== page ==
Fourth: Pit bulls need stimulation. Their design requires owners to spend significant time with their dogs making sure they have positive, energetic activities. These dogs need to run. They need to be allowed to use the bodies we gave them in a safe way. Running, chasing balls or Frisbee and monitored play with other dogs are great exercise. Old saying, “A tired dog is a good dog.” If your lifestyle does not allow you the time to exercise a pit bull as it needs then I would recommend a less active breed.

Fifth: Media reports. I have heard the argument that the media has over reported the cases of pit bull attacks on people and other pets and as a result the breed has a bad reputation. The media does not make up the reports they communicate;  they just make us aware of the attacks. Why does it seem that the reports so often involve pits? Simple because there are SO MANY pits and the genetic breeding can possibly result in severe, violent attacks. If animal shelters had a majority of Yorkies for adoption, as we see many times with pits, would the numbers of bites on people by Yorkies increase? Probably, just because of the population size. Would these bites be as severe as a pits’? No, that is not what a Yorkie was designed to do. As a veterinarian, I have seen, many times, the damage the pit bull can do to other animals in a fight. Again, this is what people did to these dogs in the breeding process over hundreds of years. The strength and agility of these dogs is impressive. The bite is powerful.

Sixth: Ownership. Take ownership and responsibility of the breed you have. If you have a pit then be a responsible pit owner. These dogs have the potential to do serious injury. Not all will. They are loyal family dogs many times. Do not leave these dogs – or any dog – unsupervised around small children. Teach children not to fear dogs but to approach with caution and respect. If you have a yard for your pit make sure it is secure with a fence which will work knowing their strength and agility. Understand that a pit or any dog not familiar with another person or pet normally in their pack, is a possible target for aggression. This is, in my opinion, why the pit gets out of the yard and attacks another dog while being walked by the owner.  I have treated such cases many times. Know the breed. Know the potential for injuries. Use caution and respect others by taking these precautions to avoid injury or death to someone’s pet or family member.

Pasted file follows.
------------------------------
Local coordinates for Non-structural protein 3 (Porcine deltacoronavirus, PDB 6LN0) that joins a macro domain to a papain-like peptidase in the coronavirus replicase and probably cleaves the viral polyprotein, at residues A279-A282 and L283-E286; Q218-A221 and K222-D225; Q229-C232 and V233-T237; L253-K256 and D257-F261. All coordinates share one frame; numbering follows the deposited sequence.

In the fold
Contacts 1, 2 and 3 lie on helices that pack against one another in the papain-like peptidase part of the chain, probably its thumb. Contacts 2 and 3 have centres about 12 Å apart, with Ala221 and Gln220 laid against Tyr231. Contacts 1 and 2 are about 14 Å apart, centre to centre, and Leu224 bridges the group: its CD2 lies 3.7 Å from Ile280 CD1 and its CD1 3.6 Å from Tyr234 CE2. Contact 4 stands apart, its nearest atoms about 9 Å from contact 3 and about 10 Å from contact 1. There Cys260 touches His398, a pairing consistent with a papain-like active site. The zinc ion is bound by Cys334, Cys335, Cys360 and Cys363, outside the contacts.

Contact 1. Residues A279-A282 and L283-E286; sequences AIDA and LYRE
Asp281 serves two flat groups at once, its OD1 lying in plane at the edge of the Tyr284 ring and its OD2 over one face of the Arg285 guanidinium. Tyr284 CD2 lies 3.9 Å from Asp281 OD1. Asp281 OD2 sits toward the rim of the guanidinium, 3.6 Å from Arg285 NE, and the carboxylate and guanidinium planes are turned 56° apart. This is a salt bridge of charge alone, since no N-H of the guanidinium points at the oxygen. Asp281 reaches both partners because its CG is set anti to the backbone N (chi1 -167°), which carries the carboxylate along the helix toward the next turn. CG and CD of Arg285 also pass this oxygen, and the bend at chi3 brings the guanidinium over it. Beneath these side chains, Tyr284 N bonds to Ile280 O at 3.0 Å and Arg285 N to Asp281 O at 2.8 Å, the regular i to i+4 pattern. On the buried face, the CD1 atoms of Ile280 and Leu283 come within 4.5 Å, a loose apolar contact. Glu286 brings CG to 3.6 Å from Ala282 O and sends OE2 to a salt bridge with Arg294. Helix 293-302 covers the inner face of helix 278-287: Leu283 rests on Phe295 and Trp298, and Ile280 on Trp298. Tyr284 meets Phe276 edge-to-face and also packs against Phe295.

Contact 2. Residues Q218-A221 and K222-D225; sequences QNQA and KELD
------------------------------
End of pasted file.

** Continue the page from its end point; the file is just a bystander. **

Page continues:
Seventh: Do not get a pit bull because you think it’s cool! If you need a pit bull to support your masculinity, don’t get a pit bull. Get a car or a new pair of shoes. Do not bring a living, breathing animal, which will need your care for the next 10-15 years, into your life if you cannot commit to every aspect of ownership. Dogs cost money.

Eighth: Have your pit spayed or neutered. That’s all I have to say about that.

Ninth: Have any pet spayed or neutered. Ok, I said it again! It’s important!

Tenth: Pit bulls can be a great addition to a family. So many need a loving home. With that love and an understanding of the breed – combined with being a responsible owner – you can have a loyal, happy dog. Prevent accidents from happening. Don’t let your pit become another media report. Take precautions. Ignorance and lack of responsibility by the owner is a likely cause of many pit bull attacks that I have witnessed.